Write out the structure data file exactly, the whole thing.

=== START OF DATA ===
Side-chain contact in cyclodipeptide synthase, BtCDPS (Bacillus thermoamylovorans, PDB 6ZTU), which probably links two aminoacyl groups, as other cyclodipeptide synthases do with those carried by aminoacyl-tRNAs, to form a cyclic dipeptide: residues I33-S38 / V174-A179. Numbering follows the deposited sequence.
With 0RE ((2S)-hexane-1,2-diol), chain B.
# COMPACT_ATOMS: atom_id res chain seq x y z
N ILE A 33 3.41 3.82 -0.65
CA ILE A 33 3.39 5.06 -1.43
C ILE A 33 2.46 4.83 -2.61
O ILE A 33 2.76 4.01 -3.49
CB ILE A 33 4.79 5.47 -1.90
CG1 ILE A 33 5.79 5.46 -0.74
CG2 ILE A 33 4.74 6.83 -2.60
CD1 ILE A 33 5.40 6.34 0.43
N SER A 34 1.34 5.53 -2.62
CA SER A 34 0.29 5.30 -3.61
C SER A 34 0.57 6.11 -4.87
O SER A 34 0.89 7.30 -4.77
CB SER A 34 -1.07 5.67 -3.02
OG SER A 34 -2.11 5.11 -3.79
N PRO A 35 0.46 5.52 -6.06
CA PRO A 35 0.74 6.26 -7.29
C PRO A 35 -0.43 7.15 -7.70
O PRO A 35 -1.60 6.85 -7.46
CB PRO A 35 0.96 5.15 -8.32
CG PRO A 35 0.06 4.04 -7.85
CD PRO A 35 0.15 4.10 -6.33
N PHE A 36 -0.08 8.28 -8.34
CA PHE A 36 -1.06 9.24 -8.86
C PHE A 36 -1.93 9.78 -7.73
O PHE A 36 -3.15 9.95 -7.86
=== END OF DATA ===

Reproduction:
Side-chain contact in cyclodipeptide synthase, BtCDPS (Bacillus thermoamylovorans, PDB 6ZTU), which probably links two aminoacyl groups, as other cyclodipeptide synthases do with those carried by aminoacyl-tRNAs, to form a cyclic dipeptide: residues I33-S38 / V174-A179. Numbering follows the deposited sequence.
With 0RE ((2S)-hexane-1,2-diol), chain B.
# COMPACT_ATOMS: atom_id res chain seq x y z
N ILE A 33 3.41 3.82 -0.65
CA ILE A 33 3.39 5.06 -1.43
C ILE A 33 2.46 4.83 -2.61
O ILE A 33 2.76 4.01 -3.49
CB ILE A 33 4.79 5.47 -1.90
CG1 ILE A 33 5.79 5.46 -0.74
CG2 ILE A 33 4.74 6.83 -2.60
CD1 ILE A 33 5.40 6.34 0.43
N SER A 34 1.34 5.53 -2.62
CA SER A 34 0.29 5.30 -3.61
C SER A 34 0.57 6.11 -4.87
O SER A 34 0.89 7.30 -4.77
CB SER A 34 -1.07 5.67 -3.02
OG SER A 34 -2.11 5.11 -3.79
N PRO A 35 0.46 5.52 -6.06
CA PRO A 35 0.74 6.26 -7.29
C PRO A 35 -0.43 7.15 -7.70
O PRO A 35 -1.60 6.85 -7.46
CB PRO A 35 0.96 5.15 -8.32
CG PRO A 35 0.06 4.04 -7.85
CD PRO A 35 0.15 4.10 -6.33
N PHE A 36 -0.08 8.28 -8.34
CA PHE A 36 -1.06 9.24 -8.86
C PHE A 36 -1.93 9.78 -7.73
O PHE A 36 -3.15 9.95 -7.86